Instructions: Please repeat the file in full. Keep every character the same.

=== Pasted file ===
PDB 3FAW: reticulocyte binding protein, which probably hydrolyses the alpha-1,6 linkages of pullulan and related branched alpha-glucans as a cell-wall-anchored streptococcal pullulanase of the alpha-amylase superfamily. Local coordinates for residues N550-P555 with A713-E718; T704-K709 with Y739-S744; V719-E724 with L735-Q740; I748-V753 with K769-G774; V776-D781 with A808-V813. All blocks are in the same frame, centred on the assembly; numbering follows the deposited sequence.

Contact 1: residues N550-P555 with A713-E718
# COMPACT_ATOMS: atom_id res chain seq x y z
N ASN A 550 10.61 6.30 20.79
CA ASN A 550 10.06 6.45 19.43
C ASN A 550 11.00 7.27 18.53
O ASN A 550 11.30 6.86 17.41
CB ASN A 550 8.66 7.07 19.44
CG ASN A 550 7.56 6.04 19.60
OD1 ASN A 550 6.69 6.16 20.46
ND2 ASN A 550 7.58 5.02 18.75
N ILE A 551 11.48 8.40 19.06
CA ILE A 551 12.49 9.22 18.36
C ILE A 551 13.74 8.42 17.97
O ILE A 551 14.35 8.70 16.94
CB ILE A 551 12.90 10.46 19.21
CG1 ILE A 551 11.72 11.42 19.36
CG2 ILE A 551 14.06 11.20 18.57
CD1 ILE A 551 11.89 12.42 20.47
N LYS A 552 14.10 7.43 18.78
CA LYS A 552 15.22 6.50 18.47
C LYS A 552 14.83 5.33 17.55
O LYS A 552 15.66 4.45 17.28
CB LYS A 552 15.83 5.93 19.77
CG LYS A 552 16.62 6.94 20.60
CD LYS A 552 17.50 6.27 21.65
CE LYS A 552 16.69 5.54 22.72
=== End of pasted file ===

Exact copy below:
PDB 3FAW: reticulocyte binding protein, which probably hydrolyses the alpha-1,6 linkages of pullulan and related branched alpha-glucans as a cell-wall-anchored streptococcal pullulanase of the alpha-amylase superfamily. Local coordinates for residues N550-P555 with A713-E718; T704-K709 with Y739-S744; V719-E724 with L735-Q740; I748-V753 with K769-G774; V776-D781 with A808-V813. All blocks are in the same frame, centred on the assembly; numbering follows the deposited sequence.

Contact 1: residues N550-P555 with A713-E718
# COMPACT_ATOMS: atom_id res chain seq x y z
N ASN A 550 10.61 6.30 20.79
CA ASN A 550 10.06 6.45 19.43
C ASN A 550 11.00 7.27 18.53
O ASN A 550 11.30 6.86 17.41
CB ASN A 550 8.66 7.07 19.44
CG ASN A 550 7.56 6.04 19.60
OD1 ASN A 550 6.69 6.16 20.46
ND2 ASN A 550 7.58 5.02 18.75
N ILE A 551 11.48 8.40 19.06
CA ILE A 551 12.49 9.22 18.36
C ILE A 551 13.74 8.42 17.97
O ILE A 551 14.35 8.70 16.94
CB ILE A 551 12.90 10.46 19.21
CG1 ILE A 551 11.72 11.42 19.36
CG2 ILE A 551 14.06 11.20 18.57
CD1 ILE A 551 11.89 12.42 20.47
N LYS A 552 14.10 7.43 18.78
CA LYS A 552 15.22 6.50 18.47
C LYS A 552 14.83 5.33 17.55
O LYS A 552 15.66 4.45 17.28
CB LYS A 552 15.83 5.93 19.77
CG LYS A 552 16.62 6.94 20.60
CD LYS A 552 17.50 6.27 21.65
CE LYS A 552 16.69 5.54 22.72